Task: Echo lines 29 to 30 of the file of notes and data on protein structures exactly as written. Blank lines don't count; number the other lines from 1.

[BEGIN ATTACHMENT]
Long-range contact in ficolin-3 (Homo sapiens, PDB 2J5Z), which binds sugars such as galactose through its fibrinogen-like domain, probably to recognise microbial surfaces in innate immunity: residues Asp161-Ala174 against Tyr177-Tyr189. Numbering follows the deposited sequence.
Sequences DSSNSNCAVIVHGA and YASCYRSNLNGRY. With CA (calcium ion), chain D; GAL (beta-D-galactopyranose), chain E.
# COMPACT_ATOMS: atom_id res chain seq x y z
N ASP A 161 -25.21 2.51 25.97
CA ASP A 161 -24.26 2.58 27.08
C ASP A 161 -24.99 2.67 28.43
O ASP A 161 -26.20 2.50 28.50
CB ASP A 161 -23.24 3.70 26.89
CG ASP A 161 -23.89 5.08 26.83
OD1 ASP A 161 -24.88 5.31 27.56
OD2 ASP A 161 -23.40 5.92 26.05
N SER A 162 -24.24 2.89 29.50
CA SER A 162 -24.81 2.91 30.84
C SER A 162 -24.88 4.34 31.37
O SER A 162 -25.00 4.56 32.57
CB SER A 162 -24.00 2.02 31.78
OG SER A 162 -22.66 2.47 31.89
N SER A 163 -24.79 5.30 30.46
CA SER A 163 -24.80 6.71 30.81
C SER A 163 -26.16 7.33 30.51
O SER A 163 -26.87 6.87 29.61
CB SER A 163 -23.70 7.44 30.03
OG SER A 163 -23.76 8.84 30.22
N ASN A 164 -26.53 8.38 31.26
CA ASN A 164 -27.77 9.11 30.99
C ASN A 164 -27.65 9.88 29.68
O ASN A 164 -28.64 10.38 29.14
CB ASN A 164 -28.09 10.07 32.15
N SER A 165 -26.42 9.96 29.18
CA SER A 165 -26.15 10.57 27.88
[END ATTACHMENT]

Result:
N SER A 165 -26.42 9.96 29.18
CA SER A 165 -26.15 10.57 27.88